Linux on a Fingernail

This issue of Linux Journal is all about how to get Linux in your pocket. In this article, I go one better and tell you how to get Linux on your fingernail. Now, before you get too excited, I won't be discussing some new nano-computer being used by James Bond, unfortunately. Instead, I discuss how to put Linux on a micro-SD card (or any other USB drive, for that matter). Using this, you can run Linux on any machine that can boot off a USB device.

One of the first utilities to receive widespread attention and use is UNetbootin (unetbootin.sourceforge.net). This application is available under both Linux and Windows. It has built-in support for downloading and installing several Linux distributions, including Ubuntu, Fedora, Debian, PCLinuxOS, Linux Mint, Sabayon Linux, openSUSE, Gentoo, Arch Linux, MEPIS and many others.

Figure 1. UNetbootin

UNetbootin also has the ability to load several different system utilities, such as the following:

  • Parted Magic: a partition manager that can resize, repair, back up and restore partitions.

  • SystemRescueCD: a system repair, backup and recovery tool.

  • Super Grub Disk: a boot utility to restore and repair GRUB installations.

  • Backtrack: a utility for network analysis and penetration testing.

  • Ophcrack: a utility to recover Windows passwords.

  • Smart Boot Manager: boots off of CD-ROM and floppy drives on machines with a faulty BIOS.

  • FreeDOS: an open-source DOS to allow you to run BIOS flash utilities or just plain-old DOS.

UNetbootin can download the correct ISO image for all of these distributions automatically, or you can download (or create) your own ISO image and hand the filename to UNetbootin. In either case, the next step is to extract all of the files from the image so they can be copied to the USB drive. The USB drive you want to use needs to be formatted with a filesystem already on it. Once the files all have been extracted, UNetbootin uses some heuristics to figure out where the kernel and initrd files are hiding and places them into /ubnkern and /ubninit. It then goes through the boot configuration files from the ISO to try to figure out what boot options need to be set on the USB drive. Once it figures that out, it puts those options into the configuration file /syslinux.cfg. Then, UNetbootin uses Syslinux to make the USB drive bootable, and you should be good to go.

Another utility that has started garnering a lot of attention is usb-creator (https://launchpad.net/usb-creator). This program is the official tool to create live USB versions of Ubuntu live CDs. This utility started with version 8.04 of Ubuntu. A KDE front end showed up in version 8.10, and a Windows version currently is in the works. This utility can do the same sort of work as UNetbootin. It has the built-in ability to create an Ubuntu live USB, but that's not all. Like UNetbootin, usb-creator can take an arbitrary ISO image and copy that onto your USB drive. It even can take a CD-ROM from your CD drive and copy its contents over to your USB drive. It's a simple matter of selecting the source and the destination, and then running.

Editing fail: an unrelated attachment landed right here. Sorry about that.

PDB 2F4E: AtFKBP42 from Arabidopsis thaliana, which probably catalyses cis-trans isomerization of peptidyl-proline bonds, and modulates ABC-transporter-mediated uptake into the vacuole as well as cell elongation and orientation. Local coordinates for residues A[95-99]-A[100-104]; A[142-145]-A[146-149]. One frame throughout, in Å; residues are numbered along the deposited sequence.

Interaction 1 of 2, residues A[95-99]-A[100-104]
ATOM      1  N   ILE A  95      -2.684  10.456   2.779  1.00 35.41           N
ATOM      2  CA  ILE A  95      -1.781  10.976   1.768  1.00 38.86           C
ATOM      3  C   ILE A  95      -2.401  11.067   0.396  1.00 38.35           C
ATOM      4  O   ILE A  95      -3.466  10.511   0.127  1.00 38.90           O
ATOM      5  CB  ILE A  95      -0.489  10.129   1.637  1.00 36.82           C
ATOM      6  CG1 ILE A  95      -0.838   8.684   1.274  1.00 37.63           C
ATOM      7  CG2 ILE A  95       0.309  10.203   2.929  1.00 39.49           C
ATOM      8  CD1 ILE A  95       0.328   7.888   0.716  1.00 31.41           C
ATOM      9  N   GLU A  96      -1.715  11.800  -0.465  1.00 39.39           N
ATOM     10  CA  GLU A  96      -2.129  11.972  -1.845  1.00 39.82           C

Figure 2. usb-creator

One big advantage of usb-creator is its ability to create a persistent live USB for you very easily. Any extra space on your USB drive, above and beyond what is required for the OS files, can be used as writable space for persistent files. This means any changes you make to your system will be written to the USB drive. You even have the option of clearing the persistent space on shutdown. That way, you can use your USB drive as a complete operating system, exactly as if it were on your hard drive. And, there you go, Linux on a thumbnail.

All of these techniques require you to have either a live CD or an ISO image of a live CD. But what if you want to go a bit more low-level, a bit more from scratch? One of the tools available to you is Syslinux (syslinux.zytor.com/wiki/index.php/The_Syslinux_Project). Syslinux actually is a suite of different programs that provide for booting from many different media, including:

  • syslinux: booting from FAT filesystems.

  • pxelinux: network booting.

  • isolinux: bootable “El Torito” CD-ROMs.

  • extlinux: booting from ext2/ext3/ext4 or btrfs filesystems.

  • memdisk: a tool to boot legacy OSes from nontraditional media.

Syslinux installs into the boot sector of your device and puts a copy of the file LDLINUX.SYS into the root directory. It then loads the kernel and other OS files from the actual filesystem. Because the filesystem is just a simple FAT filesystem, all the files, including the kernel, can be manipulated using standard DOS tools. By default, Syslinux assumes the kernel is in the file named LINUX on the boot disk. This default can be changed in the config file. If you hold down the Shift or Alt keys during bootup, Syslinux displays a LILO-style “boot:” prompt where you can enter a kernel filename and options.

Syslinux searches for its configuration file in the following order: /boot/syslinux/syslinux.cfg, /syslinux/syslinux.cfg, /syslinux.cfg.

In this file, you can set parameters to change all the default settings. Any filenames in the configuration file are relative to the directory that syslinux.cfg is in, unless it is a full path. A basic example looks like this: